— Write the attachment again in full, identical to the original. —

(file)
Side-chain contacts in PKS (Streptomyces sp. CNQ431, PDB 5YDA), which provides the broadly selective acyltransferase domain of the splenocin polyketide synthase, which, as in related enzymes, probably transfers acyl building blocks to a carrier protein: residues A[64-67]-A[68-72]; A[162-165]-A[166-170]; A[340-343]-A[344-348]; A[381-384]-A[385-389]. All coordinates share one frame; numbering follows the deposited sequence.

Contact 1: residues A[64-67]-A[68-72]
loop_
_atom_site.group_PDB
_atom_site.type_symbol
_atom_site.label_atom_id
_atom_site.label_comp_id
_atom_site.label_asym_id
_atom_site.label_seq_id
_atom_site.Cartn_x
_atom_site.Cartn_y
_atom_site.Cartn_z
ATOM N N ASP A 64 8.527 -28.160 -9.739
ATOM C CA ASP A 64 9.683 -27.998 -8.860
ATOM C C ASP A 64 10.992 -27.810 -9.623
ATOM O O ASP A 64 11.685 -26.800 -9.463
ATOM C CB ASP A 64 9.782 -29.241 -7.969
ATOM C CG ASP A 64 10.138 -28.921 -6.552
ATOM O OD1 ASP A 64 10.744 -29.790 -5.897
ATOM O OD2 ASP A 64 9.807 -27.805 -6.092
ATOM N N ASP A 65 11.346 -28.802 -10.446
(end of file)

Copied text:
Side-chain contacts in PKS (Streptomyces sp. CNQ431, PDB 5YDA), which provides the broadly selective acyltransferase domain of the splenocin polyketide synthase, which, as in related enzymes, probably transfers acyl building blocks to a carrier protein: residues A[64-67]-A[68-72]; A[162-165]-A[166-170]; A[340-343]-A[344-348]; A[381-384]-A[385-389]. All coordinates share one frame; numbering follows the deposited sequence.

Contact 1: residues A[64-67]-A[68-72]
loop_
_atom_site.group_PDB
_atom_site.type_symbol
_atom_site.label_atom_id
_atom_site.label_comp_id
_atom_site.label_asym_id
_atom_site.label_seq_id
_atom_site.Cartn_x
_atom_site.Cartn_y
_atom_site.Cartn_z
ATOM N N ASP A 64 8.527 -28.160 -9.739
ATOM C CA ASP A 64 9.683 -27.998 -8.860
ATOM C C ASP A 64 10.992 -27.810 -9.623
ATOM O O ASP A 64 11.685 -26.800 -9.463
ATOM C CB ASP A 64 9.782 -29.241 -7.969
ATOM C CG ASP A 64 10.138 -28.921 -6.552
ATOM O OD1 ASP A 64 10.744 -29.790 -5.897
ATOM O OD2 ASP A 64 9.807 -27.805 -6.092
ATOM N N ASP A 65 11.346 -28.802 -10.446